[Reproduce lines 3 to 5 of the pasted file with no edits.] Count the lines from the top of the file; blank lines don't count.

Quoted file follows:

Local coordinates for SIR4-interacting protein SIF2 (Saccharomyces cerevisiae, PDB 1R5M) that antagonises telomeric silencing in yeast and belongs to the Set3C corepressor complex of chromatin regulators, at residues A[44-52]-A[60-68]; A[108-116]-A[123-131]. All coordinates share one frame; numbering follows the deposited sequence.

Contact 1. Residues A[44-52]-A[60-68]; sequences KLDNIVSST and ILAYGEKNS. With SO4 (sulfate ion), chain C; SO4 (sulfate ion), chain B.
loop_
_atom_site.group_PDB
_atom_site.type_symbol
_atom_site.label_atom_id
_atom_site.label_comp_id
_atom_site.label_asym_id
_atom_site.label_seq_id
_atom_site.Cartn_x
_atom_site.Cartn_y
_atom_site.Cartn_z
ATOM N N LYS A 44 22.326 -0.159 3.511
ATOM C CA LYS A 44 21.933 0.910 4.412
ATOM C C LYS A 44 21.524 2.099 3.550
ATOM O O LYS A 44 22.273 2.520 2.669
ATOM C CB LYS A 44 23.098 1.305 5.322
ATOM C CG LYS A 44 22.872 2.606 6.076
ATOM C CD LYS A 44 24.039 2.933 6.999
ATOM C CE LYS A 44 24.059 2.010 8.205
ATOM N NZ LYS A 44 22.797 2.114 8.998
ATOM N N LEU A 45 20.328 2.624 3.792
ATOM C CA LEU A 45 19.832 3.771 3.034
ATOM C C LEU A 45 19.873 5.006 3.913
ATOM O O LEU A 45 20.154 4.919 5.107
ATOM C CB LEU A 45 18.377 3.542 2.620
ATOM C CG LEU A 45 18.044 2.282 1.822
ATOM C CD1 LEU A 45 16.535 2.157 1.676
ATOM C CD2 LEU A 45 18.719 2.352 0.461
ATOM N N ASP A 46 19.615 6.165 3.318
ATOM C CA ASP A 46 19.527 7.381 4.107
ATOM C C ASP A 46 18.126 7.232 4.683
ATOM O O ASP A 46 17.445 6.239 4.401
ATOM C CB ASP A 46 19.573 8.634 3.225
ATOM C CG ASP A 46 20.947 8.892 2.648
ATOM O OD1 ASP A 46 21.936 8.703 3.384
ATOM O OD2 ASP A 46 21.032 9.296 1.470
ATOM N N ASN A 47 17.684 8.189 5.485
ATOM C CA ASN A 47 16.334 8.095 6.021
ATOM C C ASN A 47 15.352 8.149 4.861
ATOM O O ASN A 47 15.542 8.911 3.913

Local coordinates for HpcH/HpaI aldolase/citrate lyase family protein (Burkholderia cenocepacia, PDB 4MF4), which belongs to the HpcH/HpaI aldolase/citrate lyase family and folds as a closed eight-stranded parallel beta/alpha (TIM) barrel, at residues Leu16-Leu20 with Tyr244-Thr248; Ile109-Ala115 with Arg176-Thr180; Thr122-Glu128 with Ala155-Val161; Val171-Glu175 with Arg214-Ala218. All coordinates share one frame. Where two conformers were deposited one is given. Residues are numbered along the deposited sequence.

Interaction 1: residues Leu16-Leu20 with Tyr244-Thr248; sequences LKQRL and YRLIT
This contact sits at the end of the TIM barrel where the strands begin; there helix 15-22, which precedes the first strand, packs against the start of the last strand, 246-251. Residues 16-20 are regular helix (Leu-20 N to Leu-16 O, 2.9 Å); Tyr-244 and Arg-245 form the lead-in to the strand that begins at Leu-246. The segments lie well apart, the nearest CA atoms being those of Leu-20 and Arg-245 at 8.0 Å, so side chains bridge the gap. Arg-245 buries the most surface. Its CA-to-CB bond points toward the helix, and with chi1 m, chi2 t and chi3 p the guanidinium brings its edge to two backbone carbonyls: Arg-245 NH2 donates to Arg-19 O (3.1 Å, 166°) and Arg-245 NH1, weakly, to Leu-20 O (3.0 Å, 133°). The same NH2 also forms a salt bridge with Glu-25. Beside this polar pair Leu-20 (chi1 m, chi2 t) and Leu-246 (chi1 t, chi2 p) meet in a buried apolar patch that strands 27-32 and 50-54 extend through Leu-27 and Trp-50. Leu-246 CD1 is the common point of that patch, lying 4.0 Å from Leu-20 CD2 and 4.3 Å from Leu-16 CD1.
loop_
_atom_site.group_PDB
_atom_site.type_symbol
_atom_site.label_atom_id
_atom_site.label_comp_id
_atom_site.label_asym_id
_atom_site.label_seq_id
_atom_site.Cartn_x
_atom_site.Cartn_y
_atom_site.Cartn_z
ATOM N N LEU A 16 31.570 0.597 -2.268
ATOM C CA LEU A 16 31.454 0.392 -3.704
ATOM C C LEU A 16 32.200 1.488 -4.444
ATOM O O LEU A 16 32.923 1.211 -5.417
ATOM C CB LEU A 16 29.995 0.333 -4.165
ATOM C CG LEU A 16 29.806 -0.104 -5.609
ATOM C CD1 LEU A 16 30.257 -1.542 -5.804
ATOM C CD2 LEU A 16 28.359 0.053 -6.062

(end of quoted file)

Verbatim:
loop_
_atom_site.group_PDB
_atom_site.type_symbol